The U.S. Army Corps of Engineers is urging visitors to Bull Shoals and Norfork lakes to exercise caution while water levels are high. Campers, swimmers, and boaters visiting park areas should be aware certain amenities may be closed to the public for their protection.Boaters should be aware with the higher water conditions, objects normally out of the water are now submerged and difficult to see.The Corps says when boating near the shore and in coves, go slow and be extra cautious to avoid underwater obstacles such as sign posts, picnic tables, trees, stumps and other obstructions that are normally on dry ground. Be sure to have an observer in your boat when possible, slow down, and always wear your life jacket. Use extreme caution when boating at night, as obstructions such as floating debris are even more difficult to see at night.
Although sometimes an inconvenience, the Corps reminds everyone the current high lake level is normal. Bull Shoals and Norfork lakes are two of the six Corps lakes in the White River basin that help reduce downstream flooding. The dams are doing just what they were designed to do.
Several campsites have temporarily been closed because of the high lake levels. However, most parks have available campsites for use, with the exception of Cranfield, Henderson, Theodosia and River Run parks.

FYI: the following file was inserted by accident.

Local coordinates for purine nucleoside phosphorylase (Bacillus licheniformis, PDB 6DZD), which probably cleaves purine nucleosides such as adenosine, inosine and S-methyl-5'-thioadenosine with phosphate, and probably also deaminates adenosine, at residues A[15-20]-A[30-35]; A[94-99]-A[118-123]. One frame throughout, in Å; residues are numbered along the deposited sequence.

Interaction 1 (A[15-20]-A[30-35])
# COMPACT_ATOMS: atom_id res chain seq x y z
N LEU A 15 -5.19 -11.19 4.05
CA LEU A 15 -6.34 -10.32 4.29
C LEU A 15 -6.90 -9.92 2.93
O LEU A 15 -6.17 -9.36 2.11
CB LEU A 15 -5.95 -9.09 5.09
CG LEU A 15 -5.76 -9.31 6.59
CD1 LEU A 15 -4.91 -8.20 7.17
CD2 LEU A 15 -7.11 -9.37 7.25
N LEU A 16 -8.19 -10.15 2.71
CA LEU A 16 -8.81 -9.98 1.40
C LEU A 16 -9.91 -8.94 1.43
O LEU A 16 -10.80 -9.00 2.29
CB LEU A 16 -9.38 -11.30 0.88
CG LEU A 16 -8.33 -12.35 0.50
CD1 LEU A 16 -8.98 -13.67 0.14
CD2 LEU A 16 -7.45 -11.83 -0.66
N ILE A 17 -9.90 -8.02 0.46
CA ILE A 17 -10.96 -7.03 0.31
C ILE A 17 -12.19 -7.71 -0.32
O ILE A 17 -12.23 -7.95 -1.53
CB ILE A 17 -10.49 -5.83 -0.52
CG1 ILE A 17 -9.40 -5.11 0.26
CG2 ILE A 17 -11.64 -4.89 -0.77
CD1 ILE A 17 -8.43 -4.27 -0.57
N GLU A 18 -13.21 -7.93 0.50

Currently, at Bull Shoals and Norfork lakes 322 of the 750 sites available are closed because of high water impacts. Of the campsites open, some of those are available on a first-come, first-served basis.
Many swimming beaches and boat launch ramps are also impacted because of the high lake levels. There is a high water boat launch ramp available for use at Lead Hill Park on Bull Shoals Lake.
Despite the higher water levels, the Corps’ Mountain Home Project Office personnel remind visitors most campgrounds and recreation areas are open for business.
For updates on available recreation areas, call the Mountain Home Project Office at 501-340-1400.
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